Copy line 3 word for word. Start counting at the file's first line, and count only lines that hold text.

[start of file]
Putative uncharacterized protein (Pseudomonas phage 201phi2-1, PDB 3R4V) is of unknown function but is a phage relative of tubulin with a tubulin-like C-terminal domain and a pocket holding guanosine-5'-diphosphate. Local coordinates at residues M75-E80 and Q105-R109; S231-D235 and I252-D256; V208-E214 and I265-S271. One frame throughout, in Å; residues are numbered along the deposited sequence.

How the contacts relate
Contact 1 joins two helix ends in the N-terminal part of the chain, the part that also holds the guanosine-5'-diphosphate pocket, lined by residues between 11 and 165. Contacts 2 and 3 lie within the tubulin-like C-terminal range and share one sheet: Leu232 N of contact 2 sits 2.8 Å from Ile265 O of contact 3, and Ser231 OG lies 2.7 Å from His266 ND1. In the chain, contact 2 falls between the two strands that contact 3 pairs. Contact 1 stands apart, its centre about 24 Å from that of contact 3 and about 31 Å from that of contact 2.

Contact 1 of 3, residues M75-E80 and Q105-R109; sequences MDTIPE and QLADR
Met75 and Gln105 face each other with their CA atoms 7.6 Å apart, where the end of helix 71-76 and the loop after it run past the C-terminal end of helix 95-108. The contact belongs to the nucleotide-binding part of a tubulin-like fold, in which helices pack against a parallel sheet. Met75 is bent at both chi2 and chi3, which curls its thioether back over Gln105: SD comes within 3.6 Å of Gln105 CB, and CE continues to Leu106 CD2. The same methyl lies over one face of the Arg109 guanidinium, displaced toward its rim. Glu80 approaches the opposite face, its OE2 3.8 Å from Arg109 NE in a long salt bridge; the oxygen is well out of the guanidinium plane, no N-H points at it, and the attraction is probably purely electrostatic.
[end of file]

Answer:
Contact 1 joins two helix ends in the N-terminal part of the chain, the part that also holds the guanosine-5'-diphosphate pocket, lined by residues between 11 and 165. Contacts 2 and 3 lie within the tubulin-like C-terminal range and share one sheet: Leu232 N of contact 2 sits 2.8 Å from Ile265 O of contact 3, and Ser231 OG lies 2.7 Å from His266 ND1. In the chain, contact 2 falls between the two strands that contact 3 pairs. Contact 1 stands apart, its centre about 24 Å from that of contact 3 and about 31 Å from that of contact 2.